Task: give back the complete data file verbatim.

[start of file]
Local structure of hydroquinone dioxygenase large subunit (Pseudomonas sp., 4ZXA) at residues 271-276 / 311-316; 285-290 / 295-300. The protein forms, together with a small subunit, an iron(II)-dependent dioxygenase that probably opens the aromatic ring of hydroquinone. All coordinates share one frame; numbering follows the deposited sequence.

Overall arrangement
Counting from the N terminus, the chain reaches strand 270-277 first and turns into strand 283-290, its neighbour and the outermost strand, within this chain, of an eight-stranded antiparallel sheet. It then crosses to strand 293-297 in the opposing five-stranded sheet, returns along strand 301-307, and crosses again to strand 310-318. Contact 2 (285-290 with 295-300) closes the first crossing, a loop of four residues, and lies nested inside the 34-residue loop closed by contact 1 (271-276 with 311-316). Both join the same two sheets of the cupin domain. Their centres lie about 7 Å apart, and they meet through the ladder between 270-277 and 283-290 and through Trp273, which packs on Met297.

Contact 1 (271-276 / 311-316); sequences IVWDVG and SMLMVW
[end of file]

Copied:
Local structure of hydroquinone dioxygenase large subunit (Pseudomonas sp., 4ZXA) at residues 271-276 / 311-316; 285-290 / 295-300. The protein forms, together with a small subunit, an iron(II)-dependent dioxygenase that probably opens the aromatic ring of hydroquinone. All coordinates share one frame; numbering follows the deposited sequence.

Overall arrangement
Counting from the N terminus, the chain reaches strand 270-277 first and turns into strand 283-290, its neighbour and the outermost strand, within this chain, of an eight-stranded antiparallel sheet. It then crosses to strand 293-297 in the opposing five-stranded sheet, returns along strand 301-307, and crosses again to strand 310-318. Contact 2 (285-290 with 295-300) closes the first crossing, a loop of four residues, and lies nested inside the 34-residue loop closed by contact 1 (271-276 with 311-316). Both join the same two sheets of the cupin domain. Their centres lie about 7 Å apart, and they meet through the ladder between 270-277 and 283-290 and through Trp273, which packs on Met297.

Contact 1 (271-276 / 311-316); sequences IVWDVG and SMLMVW